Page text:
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Digital Marketing Guides: What is SEO? Does My Business Need SEO?

Digital marketing guides - SEO (1)

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I’ve been working in digital marketing for over a decade now, and regardless of that fact, sometimes even I look at the explanations and guides that are out there and think what on earth are you talking about?


Let’s admit it, many industries follow the unfortunate path where they’ll have their experts only appeal to other experts. Sadly that often means the discipline becomes inaccessible to beginners, and therefore also lines the pockets of expensive agencies.

But digital marketing doesn’t need to be intimidating. You don’t need a huge budget either. In fact, I would say the true formula is:


  • An understanding of the basic rules and concepts
  • An in-house staff member who’s dedicated to learning about your business
  • A little splash of creativity and outside-the-box thinking


The fact is, every single company out there and their dog is doing the digital marketing techniques you see online, so if you’re just following suit, you’re only keeping up with the average level of attainment.

So over the next few blog posts, we’ll be exploring the basics of digital marketing and it’s core concepts, but we’ll also be explaining how you can use them creatively to stand out and get results.

These tips are ideal for SME owners and managers who want to start or fix up their marketing efforts. Of course, as you learn more, you’ll see the benefit of having a member of your team dedicated to digital marketing (did you know you can get up to £4,000 in grants for every digital marketing apprentice you take on right now?). To help you out, these are some easy, actionable tips to get you started!


Digital marketing guides - SEO


What is SEO?

First, let’s sum it up in a single short paragraph.


SEO stands for Search Engine Optimisation. It’s the culmination of various techniques and practices that are designed to ensure your website pops up when people search for keywords related to your industry, product or service.


Got it? So for example, it’s making sure comes up when people search for pet supplies. You’d also want that website to appear for other keywords too, like:

  • Dog toys
  • Cat toys
  • Pet food
  • Hay for bunnies

and so on.

These are your standard short, snappy keywords that people quickly type into search engines like Google.


Unfortunately though, it’s not quite that simple, because humans are complex. Generally, we’re a bit of a pain and like to over complicate things, so we’ll search for long, messy phrases too like:

  • Best food for my aging bunny
  • Value food for dogs containing veg
  • cat toys for overweight cats – weight loss


In fact, about a third of all Google searches are 4 words or more. These are called ‘long tail keywords’. Luckily, search engines have got really good at working out what people’s intent is when they search, so they can actually offer very relevant results for these searches.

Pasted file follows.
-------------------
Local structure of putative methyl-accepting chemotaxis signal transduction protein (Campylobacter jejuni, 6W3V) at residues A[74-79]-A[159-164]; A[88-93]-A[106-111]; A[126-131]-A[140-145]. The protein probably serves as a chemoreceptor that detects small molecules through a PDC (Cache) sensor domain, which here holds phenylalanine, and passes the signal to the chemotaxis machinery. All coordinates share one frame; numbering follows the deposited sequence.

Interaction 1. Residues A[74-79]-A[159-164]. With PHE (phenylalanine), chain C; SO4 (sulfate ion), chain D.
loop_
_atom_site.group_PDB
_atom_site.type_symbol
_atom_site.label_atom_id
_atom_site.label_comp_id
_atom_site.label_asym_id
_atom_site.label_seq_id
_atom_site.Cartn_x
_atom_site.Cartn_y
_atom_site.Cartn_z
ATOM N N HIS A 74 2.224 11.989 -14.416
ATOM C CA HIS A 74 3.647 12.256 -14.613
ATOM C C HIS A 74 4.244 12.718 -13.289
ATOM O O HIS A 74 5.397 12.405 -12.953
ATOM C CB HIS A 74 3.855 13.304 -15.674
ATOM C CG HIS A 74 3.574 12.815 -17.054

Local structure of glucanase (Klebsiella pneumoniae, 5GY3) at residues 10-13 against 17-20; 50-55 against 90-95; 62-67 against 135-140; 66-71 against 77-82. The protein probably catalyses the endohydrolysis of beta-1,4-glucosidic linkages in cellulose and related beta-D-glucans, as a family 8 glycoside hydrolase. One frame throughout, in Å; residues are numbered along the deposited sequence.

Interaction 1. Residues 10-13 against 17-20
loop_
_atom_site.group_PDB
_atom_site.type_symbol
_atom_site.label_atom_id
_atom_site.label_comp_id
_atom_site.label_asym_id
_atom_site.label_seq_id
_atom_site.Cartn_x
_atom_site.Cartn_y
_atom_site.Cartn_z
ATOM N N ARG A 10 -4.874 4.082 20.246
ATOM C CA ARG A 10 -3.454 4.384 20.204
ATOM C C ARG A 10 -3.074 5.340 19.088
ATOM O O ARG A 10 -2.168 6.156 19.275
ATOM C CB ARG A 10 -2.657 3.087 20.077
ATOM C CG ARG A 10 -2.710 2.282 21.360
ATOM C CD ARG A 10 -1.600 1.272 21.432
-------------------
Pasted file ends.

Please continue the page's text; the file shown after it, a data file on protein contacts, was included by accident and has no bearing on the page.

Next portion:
Oh, and there’s more.


People will often search for questions related to a future purchase. For example:

  • How to tell if your cat is overweight?
  • What are the top 10 rated dog foods?
  • How can I get my bunny to like me?



Around 8% of all Google searches are questions. This is becoming more prominent than ever right now, and is on the rise because people ask questions to their Alexas, Google Homes and more, leading to a rise in voice search.

Questions are really important to people who practice SEO. That’s because these people are in the ‘research’ stage – they’re looking for information that will influence them into choosing a certain product later down the line.

I’m sure you’re already thinking of lots of questions your potential market might ask. Before we get carried away, let’s get some more technical knowledge under our belts:


How does a search engine determine results?


So, Joe Bloggs has just searched for Bunny Food – how exactly has Google worked out which sites to show him?

The first 1-3 results are usually ads. We’ll get into those later in the series, but these are known as paid search. They’re not really related to SEO per se.

The next ten results are those that Google has determined to match the user’s search intent. They’re likely category pages for rabbit food on retail websites, but occasionally a high-performing blog about bunny food might also rank.

Google and other search engines have also started embellishing their search results with richer content that relates to the user’s search too, including video, questions and answers and shopping results, but more about that later.

Ok, back to the topic at hand, how does a search engine choose results?

Well now we’re talking about bots and algorithms.


Search Engine Bots

Search engine bots, also known as Googlebots, Bingbots, spiders or web crawlers, are tools used by search engine providers to index the web. They visit your site and gather data that will later be put into the algorithm to determine what your site is about and what it does.

They generally use cues like your website’s site map, meta data, headings and content to work things out.

Bots will archive data and sum it up, so search engines can retrieve results really quickly. They will ‘crawl’ your website regularly, but not constantly, so that’s why it sometimes takes a while for your website to rank for topics you’ve only just added to the site.


Search Engine Algorithms

Here’s where the big complex supercomputers get to work. Search engines create algorithms to determine which results gathered by the bots are relevant to the user’s search.

An algorithm is a set of rules to be followed by calculations.

So for example, Google likely takes into account factors like:

  • Keyword density
  • Page titles
  • How many sites link to that page and essentially say ‘this is about this topic